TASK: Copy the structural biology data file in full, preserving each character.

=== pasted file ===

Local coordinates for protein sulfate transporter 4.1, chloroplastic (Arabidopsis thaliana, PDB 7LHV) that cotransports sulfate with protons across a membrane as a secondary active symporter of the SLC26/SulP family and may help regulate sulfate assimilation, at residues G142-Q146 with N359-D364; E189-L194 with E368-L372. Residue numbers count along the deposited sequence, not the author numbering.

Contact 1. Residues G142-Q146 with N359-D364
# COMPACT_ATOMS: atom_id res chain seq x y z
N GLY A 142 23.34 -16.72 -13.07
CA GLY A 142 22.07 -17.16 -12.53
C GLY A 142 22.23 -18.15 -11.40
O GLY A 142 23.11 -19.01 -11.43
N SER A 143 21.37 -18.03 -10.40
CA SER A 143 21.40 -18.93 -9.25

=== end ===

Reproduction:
Local coordinates for protein sulfate transporter 4.1, chloroplastic (Arabidopsis thaliana, PDB 7LHV) that cotransports sulfate with protons across a membrane as a secondary active symporter of the SLC26/SulP family and may help regulate sulfate assimilation, at residues G142-Q146 with N359-D364; E189-L194 with E368-L372. Residue numbers count along the deposited sequence, not the author numbering.

Contact 1. Residues G142-Q146 with N359-D364
# COMPACT_ATOMS: atom_id res chain seq x y z
N GLY A 142 23.34 -16.72 -13.07
CA GLY A 142 22.07 -17.16 -12.53
C GLY A 142 22.23 -18.15 -11.40
O GLY A 142 23.11 -19.01 -11.43
N SER A 143 21.37 -18.03 -10.40
CA SER A 143 21.40 -18.93 -9.25